Fortress Press

Crucified: The Christian Invention of the Jewish Executioners of Jesus


The Christian Invention of the Jewish Executioners of Jesus

J. Christopher Edwards (Author)


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Historians of early Christianity unanimously agree that Jesus was executed by Roman soldiers. This consensus extends to members of the general population who have seen a Jesus movie or an Easter play and remember Roman soldiers hammering the nails. However, for early Christians, the detail that Jesus was crucified by Roman soldiers under the direction of a Roman governor threatened their desire for a stable existence in the Roman world. Beginning with the writings found in the New Testament, early Christians sought to rewrite their history and shift the blame for Jesus's crucifixion away from Pilate and his soldiers and onto Jews. During the second century, a narrative of the crucifixion with Jewish executioners predominated. During the fourth century, this narrative functioned to encourage anti-Judaism within the newly established Christian empire. Yet, in the modern world, there exists a significant degree of ignorance regarding the pervasiveness--or sometimes even the existence!--of the claim among ancient Christians that Jesus was executed by Jews. This ignorance is deeply problematic, because it leaves a gaping hole in our understanding of what for so long was the direct underpinning of Christian persecution of Jews. Moreover, it excuses from blame the venerated ancient Christian authors who constructed and perpetuated the claim that the Jews executed Jesus. And on an unconscious level, it may still influence Christians' understanding of Jews and Judaism.

  • Publisher Fortress Press
  • Format Hardcover
  • ISBN 9781506490953
  • eBook ISBN 9781506490960
  • Dimensions 5.75 x 8.75
  • Pages 237
  • Publication Date October 3, 2023


Rome killed Jesus, but the Jews were blamed. Why did this happen, and when, and how? Step by step, text by text, J. Christopher Edwards traces the development of this terrible tradition, while summoning his readers to reflect on its consequences, moral and theological, for Christianity. This is a haunting story, compellingly told.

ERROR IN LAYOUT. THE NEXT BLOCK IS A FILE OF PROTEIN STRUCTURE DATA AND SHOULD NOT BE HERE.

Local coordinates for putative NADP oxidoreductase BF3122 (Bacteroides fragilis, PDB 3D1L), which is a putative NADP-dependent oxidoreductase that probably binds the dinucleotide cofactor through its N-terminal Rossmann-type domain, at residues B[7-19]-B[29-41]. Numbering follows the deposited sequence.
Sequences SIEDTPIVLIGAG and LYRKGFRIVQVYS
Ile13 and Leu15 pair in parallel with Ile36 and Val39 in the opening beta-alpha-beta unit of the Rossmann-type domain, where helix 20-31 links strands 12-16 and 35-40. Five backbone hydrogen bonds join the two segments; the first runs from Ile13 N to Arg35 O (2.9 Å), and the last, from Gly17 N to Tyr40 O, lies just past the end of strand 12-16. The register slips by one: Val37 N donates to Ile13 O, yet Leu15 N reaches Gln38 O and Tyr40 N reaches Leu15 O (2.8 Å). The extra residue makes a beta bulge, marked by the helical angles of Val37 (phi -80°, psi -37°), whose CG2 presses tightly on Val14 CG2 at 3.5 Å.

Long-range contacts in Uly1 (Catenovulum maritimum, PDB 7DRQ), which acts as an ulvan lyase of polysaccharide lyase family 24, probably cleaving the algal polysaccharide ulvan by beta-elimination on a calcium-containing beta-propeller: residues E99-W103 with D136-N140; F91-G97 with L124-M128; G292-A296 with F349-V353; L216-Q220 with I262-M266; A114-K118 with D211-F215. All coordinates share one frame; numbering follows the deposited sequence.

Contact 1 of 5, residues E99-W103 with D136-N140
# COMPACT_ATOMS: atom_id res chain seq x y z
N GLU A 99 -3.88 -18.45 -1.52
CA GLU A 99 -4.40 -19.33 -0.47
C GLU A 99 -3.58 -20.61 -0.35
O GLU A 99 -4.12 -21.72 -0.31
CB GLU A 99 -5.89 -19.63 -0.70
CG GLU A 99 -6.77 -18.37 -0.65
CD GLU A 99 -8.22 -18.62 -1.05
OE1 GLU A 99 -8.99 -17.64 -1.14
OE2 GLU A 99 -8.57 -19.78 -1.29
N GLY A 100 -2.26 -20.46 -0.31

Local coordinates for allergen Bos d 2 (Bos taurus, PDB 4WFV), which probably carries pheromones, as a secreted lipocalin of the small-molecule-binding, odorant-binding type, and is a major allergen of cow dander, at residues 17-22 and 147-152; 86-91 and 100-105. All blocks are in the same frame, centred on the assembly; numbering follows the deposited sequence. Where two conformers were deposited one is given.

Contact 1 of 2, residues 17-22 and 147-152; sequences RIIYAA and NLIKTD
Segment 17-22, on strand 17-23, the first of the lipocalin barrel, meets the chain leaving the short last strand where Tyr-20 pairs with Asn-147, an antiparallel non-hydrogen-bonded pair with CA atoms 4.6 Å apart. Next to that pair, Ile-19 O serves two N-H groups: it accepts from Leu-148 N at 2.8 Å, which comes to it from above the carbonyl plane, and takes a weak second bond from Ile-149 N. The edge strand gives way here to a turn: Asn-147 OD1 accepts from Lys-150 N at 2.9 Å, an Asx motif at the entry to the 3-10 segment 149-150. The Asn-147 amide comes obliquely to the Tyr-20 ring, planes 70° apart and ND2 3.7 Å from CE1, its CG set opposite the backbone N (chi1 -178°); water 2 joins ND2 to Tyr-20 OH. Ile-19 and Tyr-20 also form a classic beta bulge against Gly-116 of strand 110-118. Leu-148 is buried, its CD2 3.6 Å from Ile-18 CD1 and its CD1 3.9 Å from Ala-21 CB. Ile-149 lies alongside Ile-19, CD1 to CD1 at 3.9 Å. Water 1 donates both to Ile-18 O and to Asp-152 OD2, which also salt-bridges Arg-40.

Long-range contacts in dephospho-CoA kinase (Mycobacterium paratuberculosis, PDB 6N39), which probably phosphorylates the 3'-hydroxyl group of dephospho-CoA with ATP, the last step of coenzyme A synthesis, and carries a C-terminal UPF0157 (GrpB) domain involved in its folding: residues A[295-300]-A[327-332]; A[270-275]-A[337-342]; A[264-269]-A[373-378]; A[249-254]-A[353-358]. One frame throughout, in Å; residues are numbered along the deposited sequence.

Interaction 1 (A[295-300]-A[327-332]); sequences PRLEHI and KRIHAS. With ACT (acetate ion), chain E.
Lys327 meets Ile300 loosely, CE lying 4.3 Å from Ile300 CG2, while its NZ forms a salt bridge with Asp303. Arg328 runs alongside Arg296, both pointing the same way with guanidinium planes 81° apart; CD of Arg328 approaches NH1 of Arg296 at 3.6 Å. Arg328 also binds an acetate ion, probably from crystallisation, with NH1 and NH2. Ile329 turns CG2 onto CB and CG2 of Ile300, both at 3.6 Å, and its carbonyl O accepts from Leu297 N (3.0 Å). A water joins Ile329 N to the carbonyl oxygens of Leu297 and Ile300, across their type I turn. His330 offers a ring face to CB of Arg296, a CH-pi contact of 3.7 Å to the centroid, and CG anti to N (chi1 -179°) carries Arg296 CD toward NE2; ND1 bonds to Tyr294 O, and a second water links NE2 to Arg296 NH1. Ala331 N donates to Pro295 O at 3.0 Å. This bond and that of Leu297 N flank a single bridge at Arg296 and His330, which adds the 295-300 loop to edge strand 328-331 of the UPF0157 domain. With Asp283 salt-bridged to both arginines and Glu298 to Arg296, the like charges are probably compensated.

Paula Fredriksen, Boston University / The Hebrew University of Jerusalem

Who killed Jesus? The historical reality--that the Romans crucified Jesus--was abandoned shortly after his death. In this very readable, engaging book, Christopher Edwards carefully walks us through the evidence. He shows us the rise of the myth blaming the Jews and how it functioned among the early Jesus followers to justify Christianity's split with Judaism and falsely accuse Jews of the very worst crime: deicide. His book is a crucial effort to correct this "sacred error."

Susannah Heschel, author of The Aryan Jesus: Christian Theologians and the Bible in Nazi Germany

Edwards addresses a stubborn problem in both theological speech and historical understanding: attributing the death of Jesus to murder by Jewish hands. The first step in removing this linchpin of anti-Semitism is through careful scholarly reflection on how its logic formed in early Christian literature and thought. This is exactly what Edwards has given us. This small book renders an enormous service.

Willie James Jennings, Yale Divinity School

A thoughtful history of the first four centuries of perhaps the most destructive slur in the history of Christian anti-Semitism, Edwards's magisterial study--profoundly researched, precisely conceived, judicious, and written with exemplary clarity--a must-read for students of the history of anti-Semitism, early Christianity, and the reception of the Bible in antiquity. Highly recommended.

Kevin Madigan, Harvard Divinity School

In this scholarly but accessible book, J. Christopher Edwards investigates the erroneous claim that the Jews crucified Jesus. He traces its development from the earliest Christian documents, including the Gospels, through to the fourth century. He elucidates the different circumstances in which this accusation arose and the different ways in which it was used, as well as its role in the creation of a Christian anti-Judaism. Edwards writes with a commendable sobriety and balance but in so doing never shirks the morally complex and disturbing questions which attend study of such a subject.

James Carleton Paget, University of Cambridge